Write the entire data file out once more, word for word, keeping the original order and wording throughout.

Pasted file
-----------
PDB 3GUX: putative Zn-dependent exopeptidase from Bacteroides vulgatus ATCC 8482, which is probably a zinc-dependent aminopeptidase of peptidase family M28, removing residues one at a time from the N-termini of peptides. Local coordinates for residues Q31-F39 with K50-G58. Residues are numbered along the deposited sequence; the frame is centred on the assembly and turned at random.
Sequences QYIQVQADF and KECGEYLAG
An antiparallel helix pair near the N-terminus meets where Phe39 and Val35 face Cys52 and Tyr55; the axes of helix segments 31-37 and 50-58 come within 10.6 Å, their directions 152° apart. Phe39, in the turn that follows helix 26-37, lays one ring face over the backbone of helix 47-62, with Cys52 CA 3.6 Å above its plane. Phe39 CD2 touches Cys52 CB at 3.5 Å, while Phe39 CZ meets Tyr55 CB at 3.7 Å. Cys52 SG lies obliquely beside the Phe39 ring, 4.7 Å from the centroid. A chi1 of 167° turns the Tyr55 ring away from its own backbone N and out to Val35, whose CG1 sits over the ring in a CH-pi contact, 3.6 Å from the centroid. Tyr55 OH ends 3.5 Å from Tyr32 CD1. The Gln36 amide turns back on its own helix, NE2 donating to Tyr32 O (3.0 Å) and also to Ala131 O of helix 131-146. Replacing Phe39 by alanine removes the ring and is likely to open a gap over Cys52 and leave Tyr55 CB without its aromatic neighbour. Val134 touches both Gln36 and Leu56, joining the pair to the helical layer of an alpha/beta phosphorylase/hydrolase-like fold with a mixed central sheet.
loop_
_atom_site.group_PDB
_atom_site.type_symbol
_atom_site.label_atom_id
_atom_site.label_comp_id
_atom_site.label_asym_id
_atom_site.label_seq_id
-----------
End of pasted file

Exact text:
PDB 3GUX: putative Zn-dependent exopeptidase from Bacteroides vulgatus ATCC 8482, which is probably a zinc-dependent aminopeptidase of peptidase family M28, removing residues one at a time from the N-termini of peptides. Local coordinates for residues Q31-F39 with K50-G58. Residues are numbered along the deposited sequence; the frame is centred on the assembly and turned at random.
Sequences QYIQVQADF and KECGEYLAG
An antiparallel helix pair near the N-terminus meets where Phe39 and Val35 face Cys52 and Tyr55; the axes of helix segments 31-37 and 50-58 come within 10.6 Å, their directions 152° apart. Phe39, in the turn that follows helix 26-37, lays one ring face over the backbone of helix 47-62, with Cys52 CA 3.6 Å above its plane. Phe39 CD2 touches Cys52 CB at 3.5 Å, while Phe39 CZ meets Tyr55 CB at 3.7 Å. Cys52 SG lies obliquely beside the Phe39 ring, 4.7 Å from the centroid. A chi1 of 167° turns the Tyr55 ring away from its own backbone N and out to Val35, whose CG1 sits over the ring in a CH-pi contact, 3.6 Å from the centroid. Tyr55 OH ends 3.5 Å from Tyr32 CD1. The Gln36 amide turns back on its own helix, NE2 donating to Tyr32 O (3.0 Å) and also to Ala131 O of helix 131-146. Replacing Phe39 by alanine removes the ring and is likely to open a gap over Cys52 and leave Tyr55 CB without its aromatic neighbour. Val134 touches both Gln36 and Leu56, joining the pair to the helical layer of an alpha/beta phosphorylase/hydrolase-like fold with a mixed central sheet.
loop_
_atom_site.group_PDB
_atom_site.type_symbol
_atom_site.label_atom_id
_atom_site.label_comp_id
_atom_site.label_asym_id
_atom_site.label_seq_id